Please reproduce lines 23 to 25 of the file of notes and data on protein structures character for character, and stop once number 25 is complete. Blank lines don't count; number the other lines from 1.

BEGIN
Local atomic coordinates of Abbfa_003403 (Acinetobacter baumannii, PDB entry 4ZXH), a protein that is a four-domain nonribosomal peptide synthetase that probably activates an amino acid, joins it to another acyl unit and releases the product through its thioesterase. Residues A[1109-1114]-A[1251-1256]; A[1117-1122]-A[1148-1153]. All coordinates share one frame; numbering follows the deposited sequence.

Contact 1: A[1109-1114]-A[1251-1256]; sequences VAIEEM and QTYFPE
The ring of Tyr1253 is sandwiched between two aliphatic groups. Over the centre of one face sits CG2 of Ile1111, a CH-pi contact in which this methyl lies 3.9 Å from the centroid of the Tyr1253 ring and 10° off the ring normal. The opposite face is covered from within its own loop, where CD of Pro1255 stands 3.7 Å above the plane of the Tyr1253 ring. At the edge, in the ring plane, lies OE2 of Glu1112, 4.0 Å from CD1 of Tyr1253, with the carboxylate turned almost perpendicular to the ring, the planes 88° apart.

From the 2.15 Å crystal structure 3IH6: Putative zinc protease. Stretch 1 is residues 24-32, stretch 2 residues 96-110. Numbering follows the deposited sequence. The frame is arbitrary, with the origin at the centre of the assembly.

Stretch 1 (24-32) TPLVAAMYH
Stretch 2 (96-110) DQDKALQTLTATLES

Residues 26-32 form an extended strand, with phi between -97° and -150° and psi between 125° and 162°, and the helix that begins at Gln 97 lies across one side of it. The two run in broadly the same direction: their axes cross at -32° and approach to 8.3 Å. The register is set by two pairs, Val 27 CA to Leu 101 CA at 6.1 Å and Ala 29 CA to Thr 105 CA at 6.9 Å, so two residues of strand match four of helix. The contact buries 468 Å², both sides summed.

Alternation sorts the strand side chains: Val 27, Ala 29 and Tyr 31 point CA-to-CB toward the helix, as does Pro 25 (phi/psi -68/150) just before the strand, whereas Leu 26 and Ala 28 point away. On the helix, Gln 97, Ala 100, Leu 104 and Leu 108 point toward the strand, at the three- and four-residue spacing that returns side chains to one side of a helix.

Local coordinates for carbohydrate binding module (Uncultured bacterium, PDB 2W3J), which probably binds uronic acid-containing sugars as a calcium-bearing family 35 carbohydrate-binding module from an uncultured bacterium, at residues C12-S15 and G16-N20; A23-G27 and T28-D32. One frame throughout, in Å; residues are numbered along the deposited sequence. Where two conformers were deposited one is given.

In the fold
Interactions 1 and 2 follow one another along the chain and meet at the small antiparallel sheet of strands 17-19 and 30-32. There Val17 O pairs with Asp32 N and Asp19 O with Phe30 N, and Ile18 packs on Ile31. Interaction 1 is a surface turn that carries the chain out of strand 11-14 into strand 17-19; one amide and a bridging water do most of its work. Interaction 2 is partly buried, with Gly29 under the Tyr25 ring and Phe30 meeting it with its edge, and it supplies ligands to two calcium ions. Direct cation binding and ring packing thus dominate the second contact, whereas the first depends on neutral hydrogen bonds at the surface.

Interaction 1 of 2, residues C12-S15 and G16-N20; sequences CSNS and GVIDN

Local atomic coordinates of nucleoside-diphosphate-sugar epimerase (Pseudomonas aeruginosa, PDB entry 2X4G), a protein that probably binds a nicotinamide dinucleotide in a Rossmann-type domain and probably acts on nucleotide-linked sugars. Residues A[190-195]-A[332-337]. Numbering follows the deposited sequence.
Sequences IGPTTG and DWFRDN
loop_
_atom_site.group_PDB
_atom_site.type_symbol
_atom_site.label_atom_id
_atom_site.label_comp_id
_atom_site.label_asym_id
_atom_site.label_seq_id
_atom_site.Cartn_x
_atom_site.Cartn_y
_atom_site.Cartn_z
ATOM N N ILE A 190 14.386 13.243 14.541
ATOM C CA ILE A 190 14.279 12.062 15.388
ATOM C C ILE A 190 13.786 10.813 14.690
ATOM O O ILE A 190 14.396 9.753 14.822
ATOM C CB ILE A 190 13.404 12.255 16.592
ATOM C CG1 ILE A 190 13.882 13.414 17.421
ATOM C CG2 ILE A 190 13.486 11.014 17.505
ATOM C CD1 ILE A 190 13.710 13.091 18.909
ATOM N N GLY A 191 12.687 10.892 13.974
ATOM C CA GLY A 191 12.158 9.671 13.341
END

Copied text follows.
_atom_site.Cartn_y
_atom_site.Cartn_z
ATOM N N ILE A 190 14.386 13.243 14.541